Herbalife Fires Back at Pershing Square's Bill Ackman
Following Bill Ackman's extremely publicized short presentation of Herbalife (NYSE: HLF) on December 20, the company convened analysts and industry experts Thursday morning to present its rebuttal to Ackman's claims.
Ackman has a massive short position -- about 20 percent of the current float on the market. The short was supported by a meticulous three-hour presentation detailing his thesis: Herbalife is a pyramid scheme and could be taken down by the FTC. The presentation also alleged that the company takes advantage of jobless Americans, targeting them as distributors.
Following the announcement of Ackman's short, Herbalife's stock took a massive 64 percent plunge over the course of 12 days.
Herbalife's defense began in the early morning, before the analyst presentation, when its President Des Walsh appeared on CNBC's Squawkbox. He stated that Ackman's claims against the company were “a gross distortion of reality." He went on to defend the nutrition clubs that Ackman and Pershing Square had called into question, saying they were “not designed to attract retail customers."
During the presentation, Herbalife's COO, Richard Goudis attacked the notion that Herbalife is not a product company. He started by asserting that the company introduces, on average, 300 new SKU's a year, while underlining the company's heavy investment in Oracle (NASDAQ: ORCL) technology. Goudis' remarks were largely focused around the company's large R&D expenditures, attempting to show the company's devotion to product development.
Following Goudis was the company's Senior Vice President of product: Dr. Bill Frankos. Frankos dove into the company's extensive quality control practices, citing his past experience at the FDA regulating nutritional supplements and working with Herbalife from the other side of the table.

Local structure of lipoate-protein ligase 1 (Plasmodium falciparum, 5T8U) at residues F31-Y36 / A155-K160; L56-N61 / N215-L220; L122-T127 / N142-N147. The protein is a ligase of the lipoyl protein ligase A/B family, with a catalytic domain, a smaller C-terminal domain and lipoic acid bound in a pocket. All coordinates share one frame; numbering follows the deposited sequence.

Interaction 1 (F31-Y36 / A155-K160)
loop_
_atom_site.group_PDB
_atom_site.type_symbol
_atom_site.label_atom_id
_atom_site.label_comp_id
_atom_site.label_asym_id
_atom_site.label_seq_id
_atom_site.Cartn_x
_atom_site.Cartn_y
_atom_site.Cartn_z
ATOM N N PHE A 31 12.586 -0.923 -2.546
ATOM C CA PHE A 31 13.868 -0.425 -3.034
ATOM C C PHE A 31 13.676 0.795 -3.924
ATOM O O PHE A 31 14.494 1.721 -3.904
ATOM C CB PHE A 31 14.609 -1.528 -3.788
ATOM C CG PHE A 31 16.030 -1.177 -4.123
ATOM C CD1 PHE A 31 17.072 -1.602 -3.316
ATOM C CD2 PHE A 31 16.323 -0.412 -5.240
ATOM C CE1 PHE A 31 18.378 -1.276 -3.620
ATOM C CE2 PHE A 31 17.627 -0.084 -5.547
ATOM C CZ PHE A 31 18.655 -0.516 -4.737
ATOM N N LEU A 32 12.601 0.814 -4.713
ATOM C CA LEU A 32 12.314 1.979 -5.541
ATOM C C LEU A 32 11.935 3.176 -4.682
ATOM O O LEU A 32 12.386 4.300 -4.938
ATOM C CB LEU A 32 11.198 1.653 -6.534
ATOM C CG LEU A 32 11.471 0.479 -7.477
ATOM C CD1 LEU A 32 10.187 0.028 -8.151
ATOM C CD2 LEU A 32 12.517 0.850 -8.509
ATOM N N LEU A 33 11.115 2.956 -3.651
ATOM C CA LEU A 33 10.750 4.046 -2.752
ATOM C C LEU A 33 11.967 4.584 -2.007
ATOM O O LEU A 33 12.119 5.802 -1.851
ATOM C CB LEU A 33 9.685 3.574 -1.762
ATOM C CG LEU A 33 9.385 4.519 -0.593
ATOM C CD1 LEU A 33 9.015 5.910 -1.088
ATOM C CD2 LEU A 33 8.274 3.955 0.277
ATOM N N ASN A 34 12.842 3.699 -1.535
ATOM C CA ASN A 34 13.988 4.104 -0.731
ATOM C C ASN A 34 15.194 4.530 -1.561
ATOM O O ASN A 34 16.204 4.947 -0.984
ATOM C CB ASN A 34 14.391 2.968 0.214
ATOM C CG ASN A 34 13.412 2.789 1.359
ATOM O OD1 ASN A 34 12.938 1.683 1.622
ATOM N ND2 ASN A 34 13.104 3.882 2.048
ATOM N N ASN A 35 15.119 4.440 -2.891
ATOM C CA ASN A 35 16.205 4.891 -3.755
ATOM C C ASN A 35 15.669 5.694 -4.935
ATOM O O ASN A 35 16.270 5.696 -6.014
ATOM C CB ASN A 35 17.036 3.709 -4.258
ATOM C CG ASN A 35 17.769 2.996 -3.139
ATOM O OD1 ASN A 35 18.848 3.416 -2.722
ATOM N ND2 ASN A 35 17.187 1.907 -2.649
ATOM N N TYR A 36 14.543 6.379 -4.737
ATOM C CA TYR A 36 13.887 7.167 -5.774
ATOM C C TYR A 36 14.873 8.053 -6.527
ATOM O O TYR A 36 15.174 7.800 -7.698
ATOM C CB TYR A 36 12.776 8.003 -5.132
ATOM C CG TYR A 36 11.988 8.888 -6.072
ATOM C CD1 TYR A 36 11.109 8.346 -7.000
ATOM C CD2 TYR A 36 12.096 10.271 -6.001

Franks outlined the $44 million dollar budget allocated to quality control, and his absolute authority to “hit the stop button” on any product that does not meet the correct standards.
CEO Michael Johnson then took over to attack the strongest accusation against the company: That Herbalife was a pyramid scheme.
Johnson started by demonstrating the company's marketing efforts in the LA area and sponsorship of the L.A. Galaxy, while stating that the public brand awareness is currently over 70 percent.
He followed his marketing outline by attacking the depiction of Herbalife nutrition clubs as "dumps."
The floor was yielded to a prepared video where nutrition club owners submitted pieces about their individual clubs. While the facilities looked run-down on the outside, they seemed to be filled with a moderate amount of people, yet peculiarly stocked with plastic lawn chairs and tables rather than more permanent fixtures in many cases. In the videos, the patrons all were very jubilant and expressive of their love for the Herbalife product.
After Johnson yielded the floor, Herbalife CFO John DeSimone took the stage, underlining his confidence in the company's financial reporting. He also stated that its promotional expenses were one eighth of what Ackman had claimed, going on to state that 73 percent of distributors were only eligible for product discounts and not recruitment pay to further dispel the pyramid scheme accusation.
Finally, and possibly most convincing, Dr. Anne Coughlan of Northwestern University's Kellogg School of Management stepped up to the stage. She laid out the attributes of a successful multi-level marketing (MLM) company, linking them closely to the activities of Herbalife. Following this, she highlighted the company's low entry cost for new distributors, and argued that distributor consumption of product was in fact end-user consumption, the opposite of what Ackman has claimed.
Shares of Herbalife had rallied earlier in the day, but traded into the red later in the session.
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